compressed slide formating

Preexisting components that have been part of the right frame in OOImpress have been relocated in our approach. The general layout can be set in the upper section of the right panel. Once set the upper section can be used for protocol purposes. Nonetheless, layout tabs are still accessible.

a protocol tab

One of the major drawbacks of the current interface results from not being able to retrace the course of actions at first sight. A protocol has been established in many applications and fulfills several crucial requirements of a well designed interface:

1. provide feedback

2. name the action

3. offer error handling

4. easy undo implementation

5. well-arranged and intuitive

In particular points 3. & 4. extend the simple protocol. All in all, the combination of a hand full of basic requirements for well-designed interfaces in just a small box makes this feature indispensable for our approach.

section for object organisation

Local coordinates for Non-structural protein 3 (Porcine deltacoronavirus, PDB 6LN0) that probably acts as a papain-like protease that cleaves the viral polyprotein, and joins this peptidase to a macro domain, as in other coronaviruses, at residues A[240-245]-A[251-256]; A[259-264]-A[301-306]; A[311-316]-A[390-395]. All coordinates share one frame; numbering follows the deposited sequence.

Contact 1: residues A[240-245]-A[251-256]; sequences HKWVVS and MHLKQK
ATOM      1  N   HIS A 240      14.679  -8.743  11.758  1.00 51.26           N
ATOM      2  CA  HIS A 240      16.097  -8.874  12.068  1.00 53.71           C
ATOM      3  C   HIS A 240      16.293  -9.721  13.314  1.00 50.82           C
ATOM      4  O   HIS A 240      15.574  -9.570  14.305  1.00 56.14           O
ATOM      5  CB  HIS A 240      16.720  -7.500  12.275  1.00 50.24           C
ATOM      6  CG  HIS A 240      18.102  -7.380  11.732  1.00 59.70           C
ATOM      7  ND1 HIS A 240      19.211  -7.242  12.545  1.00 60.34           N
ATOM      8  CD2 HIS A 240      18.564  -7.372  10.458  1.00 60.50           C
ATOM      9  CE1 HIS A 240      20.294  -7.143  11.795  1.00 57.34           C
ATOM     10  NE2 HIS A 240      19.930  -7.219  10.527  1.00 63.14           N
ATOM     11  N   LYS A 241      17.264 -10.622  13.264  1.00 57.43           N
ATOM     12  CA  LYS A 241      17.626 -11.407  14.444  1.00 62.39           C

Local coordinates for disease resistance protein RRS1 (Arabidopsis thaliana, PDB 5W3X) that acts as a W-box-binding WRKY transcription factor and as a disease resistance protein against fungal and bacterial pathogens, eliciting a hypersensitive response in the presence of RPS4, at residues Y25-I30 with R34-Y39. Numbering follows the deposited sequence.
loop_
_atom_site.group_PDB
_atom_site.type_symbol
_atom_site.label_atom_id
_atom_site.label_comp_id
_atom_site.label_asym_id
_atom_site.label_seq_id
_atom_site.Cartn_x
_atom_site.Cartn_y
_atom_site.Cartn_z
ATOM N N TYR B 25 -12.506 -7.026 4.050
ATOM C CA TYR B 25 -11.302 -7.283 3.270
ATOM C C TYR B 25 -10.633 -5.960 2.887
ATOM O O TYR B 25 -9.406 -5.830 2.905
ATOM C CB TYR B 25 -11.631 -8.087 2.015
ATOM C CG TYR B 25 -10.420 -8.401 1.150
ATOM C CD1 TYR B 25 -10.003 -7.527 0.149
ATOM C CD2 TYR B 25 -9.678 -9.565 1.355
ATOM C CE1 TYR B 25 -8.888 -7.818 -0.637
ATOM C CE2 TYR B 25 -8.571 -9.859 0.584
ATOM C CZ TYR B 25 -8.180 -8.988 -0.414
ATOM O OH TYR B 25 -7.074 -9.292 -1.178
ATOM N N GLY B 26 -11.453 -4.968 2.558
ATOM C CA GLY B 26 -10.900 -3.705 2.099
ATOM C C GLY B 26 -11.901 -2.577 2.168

As has been stated above, the cardinal change in our approach is the representation of each element as an object. More complex units (like digrams, charts, ...) are organized in a separate layer, which consists of all objects of this complex unit. In Figure 2 the middle section of the tripartite frame on the right shows all elements of the active layer (Objekte). Layers can be switched via the layers tab (Ebenen). For easy use several objects can be grouped together to allow for example simultaneous animation or formatting.

Fig2.: Organisation of objects for a simple diagram.

positioning / animation

The bottom section of this frame contains information about the position in relation to a point of reference. We are of the opinion that the positioning of objects is fundamental for visual presentation. Object placement by mouse is sometimes imprecise or even impossible (e.g. due to ill-conceived alignment effects). The second tab includes the options to create visual effects on objects. This feature has not been reconsidered since it appears to work fine with our object based approach. In fact, the bottom section of the right frame is intended to make the most important properties of objects instantly available and allows for easy manipulation.

right click context menu